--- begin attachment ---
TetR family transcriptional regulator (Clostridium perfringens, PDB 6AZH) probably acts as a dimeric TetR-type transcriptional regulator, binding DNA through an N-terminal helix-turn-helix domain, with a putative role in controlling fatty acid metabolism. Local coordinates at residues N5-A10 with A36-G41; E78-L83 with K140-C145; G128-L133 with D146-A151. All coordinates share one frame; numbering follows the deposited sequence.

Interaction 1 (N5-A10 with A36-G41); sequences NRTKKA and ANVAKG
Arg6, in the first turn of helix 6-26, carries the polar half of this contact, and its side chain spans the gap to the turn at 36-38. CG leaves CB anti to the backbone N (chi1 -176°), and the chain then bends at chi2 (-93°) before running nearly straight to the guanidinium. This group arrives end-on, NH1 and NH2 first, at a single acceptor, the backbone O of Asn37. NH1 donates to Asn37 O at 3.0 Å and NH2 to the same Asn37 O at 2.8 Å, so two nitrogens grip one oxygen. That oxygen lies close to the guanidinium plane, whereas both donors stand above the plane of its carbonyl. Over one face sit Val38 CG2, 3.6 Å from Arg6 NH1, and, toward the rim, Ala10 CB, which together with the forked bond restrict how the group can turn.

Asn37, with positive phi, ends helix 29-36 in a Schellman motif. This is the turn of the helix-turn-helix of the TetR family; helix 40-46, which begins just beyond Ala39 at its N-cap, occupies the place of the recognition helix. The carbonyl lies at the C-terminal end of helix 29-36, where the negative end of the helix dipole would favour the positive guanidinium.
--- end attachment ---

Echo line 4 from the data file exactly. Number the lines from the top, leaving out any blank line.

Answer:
Asn37, with positive phi, ends helix 29-36 in a Schellman motif. This is the turn of the helix-turn-helix of the TetR family; helix 40-46, which begins just beyond Ala39 at its N-cap, occupies the place of the recognition helix. The carbonyl lies at the C-terminal end of helix 29-36, where the negative end of the helix dipole would favour the positive guanidinium.